The plan divides urban and suburban Democrats in other ways, offering funds for suburban megaprojects but refusing to add any more money for the State Route 99 deep bore tunnel. It divides environmentalists, urbanists, and unions by including poison pills that would divert revenue from sustainable transportation to highway projects if Governor Inslee were to adopt a low pollution fuel standard, as well as undermining prevailing wage rules and other worker protections.
The revenue sources are themselves designed to undermine Democrats. Sound Transit would have to get voters to approve three different revenue sources in order to build their new projects. Rather than charging polluters, as Governor Inslee has proposed, the Senate plan would raise the gas tax to pay for projects.
That may seem like a welcome change from the Reaganite era anti-tax ideology of Washington Republicans. But in reality it’s part of a national effort to hurt the poor and the middle class — as well as weaken Democrats.
This week, The New York Times examined how Republicans in states across America are raising taxes on the poor while cutting them for the rich.
This is the same game Washington Republicans are playing, having vowed to block any new taxes — like a capital gains tax on the rich — but instead proposing to raise gas taxes, which are borne more heavily by the poor.
The gas tax proposal is not just regressive — it’s also crafted to hurt Democrats. In 2014 Republicans picked up several blue state governorships by running against gas tax increases, particularly in Maryland.
Republicans also used the gas tax as an issue in their successful bids to pick off four Democratic members of the Washington State House.
Republicans are therefore laying a trap for Democrats, particularly Governor Inslee, by proposing a gas tax increase. As we saw in California in the late 2000s, Republicans will force Democrats to make concession after concession in order to agree to provide the votes to pass a package.
But when it comes time to vote, Republicans will only offer the absolute minimum number of votes necessary to pass a plan — forcing all Democrats to vote yes, while most Republicans vote no and then attack the plan on the campaign trail.
Observers will note that State Senator Andy Hill, a possible candidate for governor in 2016, was nowhere to be found at the Senate press conference last week announcing the transportation package.
Many Democrats understandably pine for the good old days, when Republicans were ideological but still somewhat reasonable — people whom you may not have agreed with, but with whom you could still sit down and hammer out a deal.
But those days are gone, and they are not coming back, at least not anytime soon. Democrats need to learn that the way to get good policies enacted, and to win elections, is to accept that modern governance is defined by constant partisan warfare — and then commit to winning that war.
Democrats and their coalition members should unite in opposition to the proposed transportation plan, attack its weaknesses, and drive down public support for it. Several Democratic senators, led by Pramila Jayapal and Kevin Ranker, seem to understand this, and came out in opposition to the Republican plan.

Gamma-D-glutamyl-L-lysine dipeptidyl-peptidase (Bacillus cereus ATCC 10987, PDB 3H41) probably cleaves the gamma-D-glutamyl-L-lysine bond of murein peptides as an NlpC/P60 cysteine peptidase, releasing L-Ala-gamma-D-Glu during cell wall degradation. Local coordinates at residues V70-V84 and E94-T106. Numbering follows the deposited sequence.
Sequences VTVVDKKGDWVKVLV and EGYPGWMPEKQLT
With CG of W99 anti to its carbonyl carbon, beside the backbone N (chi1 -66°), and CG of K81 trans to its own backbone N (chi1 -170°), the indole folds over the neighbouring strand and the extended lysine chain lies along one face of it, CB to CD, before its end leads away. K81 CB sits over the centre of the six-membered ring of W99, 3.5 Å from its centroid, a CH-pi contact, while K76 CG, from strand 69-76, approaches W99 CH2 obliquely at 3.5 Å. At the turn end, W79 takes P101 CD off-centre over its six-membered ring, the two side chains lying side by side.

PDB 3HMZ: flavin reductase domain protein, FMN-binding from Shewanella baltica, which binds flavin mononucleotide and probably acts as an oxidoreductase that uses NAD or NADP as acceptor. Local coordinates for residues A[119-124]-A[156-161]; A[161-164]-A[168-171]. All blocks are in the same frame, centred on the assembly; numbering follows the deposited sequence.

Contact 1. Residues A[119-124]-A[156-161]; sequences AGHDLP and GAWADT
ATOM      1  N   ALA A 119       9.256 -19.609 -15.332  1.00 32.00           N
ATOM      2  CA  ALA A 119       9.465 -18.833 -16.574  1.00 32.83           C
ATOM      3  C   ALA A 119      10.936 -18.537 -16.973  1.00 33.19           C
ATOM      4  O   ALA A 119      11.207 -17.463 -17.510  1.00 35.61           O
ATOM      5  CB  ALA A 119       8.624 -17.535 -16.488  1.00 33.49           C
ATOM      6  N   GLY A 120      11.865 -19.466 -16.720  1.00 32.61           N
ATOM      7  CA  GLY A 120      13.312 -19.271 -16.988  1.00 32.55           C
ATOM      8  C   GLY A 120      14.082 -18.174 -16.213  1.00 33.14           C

House Democrats should get to work crafting a transportation plan that meets the needs of their members and the state’s progressive coalition, as well as appealing to voters in swing districts. Whether or not Senate Republicans would support such a plan should be a distant concern — since the only way to get Senate Republicans to vote for it is to scare them into doing so.
Education, the other big battlefield of the 2015 session, will play out the same way. Republicans will offer a plan that undermines and divides the Democratic coalition, with an eye toward defeating Democrats in 2016.
Democrats will need to respond with a plan that funds their McCleary and smaller class size obligations without giving in to Republican poison pills.
For example, rather than try to avoid the voter mandate in I‑1351 to shrink class sizes, Democrats should wholeheartedly embrace it, propose a progressive way of paying for it, and hammer Republicans for opposing smaller class sizes when they inevitably reject the funding source.
Too many Democrats across the country have been slow to learn the lessons of this new Republican Party. The best way to think about them is the way Kyle Reese described the cyborg from the future in 1984’s The Terminator:
Listen, and understand. That terminator is out there. It can’t be bargained with. It can’t be reasoned with. It doesn’t feel pity, or remorse, or fear. And it absolutely will not stop, ever, until you are dead.
That is how the modern Republican Party thinks of Democrats.
The only response, as distasteful as it may be for some, is for Democrats to do all they can to keep Republicans out of power… and govern the state themselves, like reasonable, sensible adults. Washington State Democrats should show the rest of the nation how it can be done. The 2015 session is the moment for Democrats to adapt to the new reality — and then thrive in it.